Outstanding Pioneering Achievement at the Hallandsås Tunnel
Båstad, Sweden / Schwanau, Germany, September 23, 2013. The railway route along the Swedish west coast from Malmö to Göteborg is one of the vital arteries for the country's passenger and freight traffic. When expanding this route, the Hallandsås mountain range south of Båstad in Sweden was the decisive bottleneck, since it could only be passed in one-track operation until now. With the breakthrough of the Herrenknecht TBM, the shell of the twin-bore Hallandsås Tunnel - which will create more capacity - was completed on Wednesday 4, September 2013.
Transport Minister Catharina Elmsäter-Svärd, representatives from the construction companies, the Swedish Transport Administration Trafikverket and from the local and national administrations, as well as numerous representatives from the media celebrated this outstanding project success. "We have shown that it is possible to build a tunnel of high quality trough the complicated Hallandsås, while at the same time meeting the high environmental requirements. Our competent and dedicated co-workers are today worthy of every recognition for our common achievement ", said Per Rydberg, project manager of the Swedish Transport Administration at the breakthrough ceremony.
Due to its geology, the project occupies a top position on the list of tunnel projects with extremely complex ground conditions. Large sections of the very abrasive rock formations (mainly gneiss and amphibolite) with high rock strengths of up to 250MPa are extremely fissured. In addition, the tunnel is exposed to extreme groundwater pressures of more than 10bar on large parts of the route. Earlier attempts to construct a tunnel failed to pass this hurdle and led to strict environmental requirements which limited the quantity of groundwater to the liter allowed to drain during tunnel construction between Förslöv and Båstad, for example.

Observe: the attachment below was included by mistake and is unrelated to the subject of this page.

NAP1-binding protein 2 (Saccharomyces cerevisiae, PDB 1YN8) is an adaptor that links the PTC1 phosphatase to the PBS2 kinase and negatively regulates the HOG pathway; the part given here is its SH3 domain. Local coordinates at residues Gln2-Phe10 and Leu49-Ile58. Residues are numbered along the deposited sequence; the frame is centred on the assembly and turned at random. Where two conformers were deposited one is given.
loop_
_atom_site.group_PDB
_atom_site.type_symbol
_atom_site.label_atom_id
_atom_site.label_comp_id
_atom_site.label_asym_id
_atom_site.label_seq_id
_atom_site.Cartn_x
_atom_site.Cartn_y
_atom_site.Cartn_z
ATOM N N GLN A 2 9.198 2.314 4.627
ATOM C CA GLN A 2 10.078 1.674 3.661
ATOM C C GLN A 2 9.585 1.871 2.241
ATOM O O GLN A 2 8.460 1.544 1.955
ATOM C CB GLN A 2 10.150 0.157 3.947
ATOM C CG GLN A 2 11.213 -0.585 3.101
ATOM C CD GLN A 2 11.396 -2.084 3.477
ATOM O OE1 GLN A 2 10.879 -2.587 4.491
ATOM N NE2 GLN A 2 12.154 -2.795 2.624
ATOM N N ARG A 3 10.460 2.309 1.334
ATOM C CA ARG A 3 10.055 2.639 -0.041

For the mechanized tunnelling - which was the last resort to implement the project - Herrenknecht developed and delivered a specially adapted tunnel boring machine (TBM) for the two remaining 5.5 km long sections of the overall 8,7 km long Hallandsås Tunnels. The high-tech colossal machine (Multi-mode TBM, Ø 10,530mm) was designed to work in both the closed slurry mode with hydraulic removal of excavated material and the open hard rock mode with belt conveyor removal. Permanently installed drilling and injection tools ensured water inflow could be controlled by grout injection when needed. As part of comprehensive test series, the sealing system of the machine was designed to withstand a groundwater pressure of up to 13bar. Werner Burger, Head of Design Department Traffic Tunnelling at Herrenknecht said: "The machine design for Hallandsås was both a response to the extreme project requirements and a large technological advance: the concept aimed to provide a hard rock machine with the potential to work safely and efficiently in loose rock and even under high groundwater pressure if needed. Hallandsås has set the right course for later projects."